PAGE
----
The story, “Alice in Wonderland” seems nothing, but a simple fairytale, though, it is not quite right. The story goes deeper – Alice is intended to enter in a world of adults, to play their games, she is engaged in a quest of her own growth and identity. Time, death, and authority are the main concerns on which life of adults rests on. All the fantastic adventures and characters in this book try to show our modern life in all its absurdity, with an ironical implication. Carroll wanted to tell, how a little child struggles to adapt to the strange behavior and rules of the grown-ups.
The world, ruled by nonsense and chaos is Alice`s place of maturation and growth. The things are getting “curiouser and curiouser” (Carroll, 1898, p. 19), while Alice is proceeding through Wonderland`s quest. Alice is a very intelligent girl, but sometimes she says or does foolish things that any child can say. The world of adults is very dangerous – ignorance of laws is no excuse for Alice, hence, she runs the risk of danger. Alice is a very curious girl, and, as all children, she eagers to learn more – that is why she follows a White Rabbit. The latter is a mere representative of this adult world: he owns a watch (a symbol of everlasting lack of time), he is concerned for schedules and appointments, and is always very busy, and finds no time for anything. "Oh dear! Oh dear! I shall be too late!" (Carroll, p. 11) says the White Rabbit, and disappears in the rabbit hole - such phrase can be frequently heard from adults.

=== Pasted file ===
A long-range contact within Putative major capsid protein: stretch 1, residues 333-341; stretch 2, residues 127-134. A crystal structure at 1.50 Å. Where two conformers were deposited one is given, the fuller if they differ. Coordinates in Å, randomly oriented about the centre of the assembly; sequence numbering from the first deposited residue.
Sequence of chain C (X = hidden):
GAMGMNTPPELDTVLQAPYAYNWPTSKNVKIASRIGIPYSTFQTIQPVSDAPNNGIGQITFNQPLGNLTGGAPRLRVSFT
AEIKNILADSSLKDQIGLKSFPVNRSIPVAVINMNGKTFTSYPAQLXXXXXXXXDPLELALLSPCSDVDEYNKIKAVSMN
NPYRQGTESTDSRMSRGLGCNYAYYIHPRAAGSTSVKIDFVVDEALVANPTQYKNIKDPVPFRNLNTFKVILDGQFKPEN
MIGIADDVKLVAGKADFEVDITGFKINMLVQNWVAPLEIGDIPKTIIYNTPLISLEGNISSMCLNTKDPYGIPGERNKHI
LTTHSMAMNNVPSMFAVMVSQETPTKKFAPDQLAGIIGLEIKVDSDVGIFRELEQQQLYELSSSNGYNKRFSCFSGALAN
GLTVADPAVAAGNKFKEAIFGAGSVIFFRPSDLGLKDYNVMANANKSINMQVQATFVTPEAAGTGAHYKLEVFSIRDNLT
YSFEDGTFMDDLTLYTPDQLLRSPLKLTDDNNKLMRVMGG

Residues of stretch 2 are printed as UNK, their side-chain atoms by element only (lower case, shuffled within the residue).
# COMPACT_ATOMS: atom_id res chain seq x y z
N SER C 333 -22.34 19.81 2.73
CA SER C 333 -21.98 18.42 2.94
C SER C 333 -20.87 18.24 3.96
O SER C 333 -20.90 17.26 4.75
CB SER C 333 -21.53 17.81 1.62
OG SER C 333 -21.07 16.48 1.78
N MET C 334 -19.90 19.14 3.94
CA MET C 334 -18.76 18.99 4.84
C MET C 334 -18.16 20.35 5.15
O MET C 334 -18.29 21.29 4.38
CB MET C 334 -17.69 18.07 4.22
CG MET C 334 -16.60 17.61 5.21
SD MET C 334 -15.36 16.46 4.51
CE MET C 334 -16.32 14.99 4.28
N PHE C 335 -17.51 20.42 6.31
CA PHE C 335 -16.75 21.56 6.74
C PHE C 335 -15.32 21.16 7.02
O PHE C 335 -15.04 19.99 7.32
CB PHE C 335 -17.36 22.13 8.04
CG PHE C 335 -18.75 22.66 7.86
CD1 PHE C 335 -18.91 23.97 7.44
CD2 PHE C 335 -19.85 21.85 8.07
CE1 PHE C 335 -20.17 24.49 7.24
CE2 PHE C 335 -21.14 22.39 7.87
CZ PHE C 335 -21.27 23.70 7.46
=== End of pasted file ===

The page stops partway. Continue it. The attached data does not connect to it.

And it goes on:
The Caucus race in the third chapter of the book refers to a political process – the animals run around in circles, never achieving anything. At the end of the race, Alice must give a prize to everyone, and the creatures give her a thing that she already has (this moment shows how scarcely the politicians can give to an ordinary citizen). The writer explicitly defines the contrast between them, “Alice thought the whole thing very absurd, but they all looked so grave that she did not dare to laugh” (Carroll, p. 31).
Alice cries very often throughout the story, when she is forceless to obey the laws of Wonderland (the latter can be regarded as adulthood). In the fourth chapter, Alice faces a problem of growing up: she gets stuck in the house of the White Rabbit, and fantasizes about writing a book about her adventures when she will grow up, but then she realizes that she is already “grown up” (Carroll, p. 39), but not mentally (she is still too naïve). This means that growing up is far more than growing in size.
The conversation with the Caterpillar is of great interest, as it focuses attention on themes of growing up and change. When the Caterpillar asks Alice who is she, the girl can barely answer, “I - I hardly know” (Carroll, p. 46), which means that she came into a period in growth, when the vulnerability of a child is high, and his perception of the world and himself vary from time to time. The Caterpillar stands for a sage grown-up, for whom constant growth and change are natural processes of life; he is unshakably calm, and his mysterious concise responses contrast with Alice`s confused replies and exasperation. Dramatic transformations, as well as change, are a game that Wonderland plays with Alice, and the Caterpillar understands that the girl needs to learn a lot. He advices Alice to "keep her temper" (Carroll, p. 47), because it is one of the traits that adults need to possess.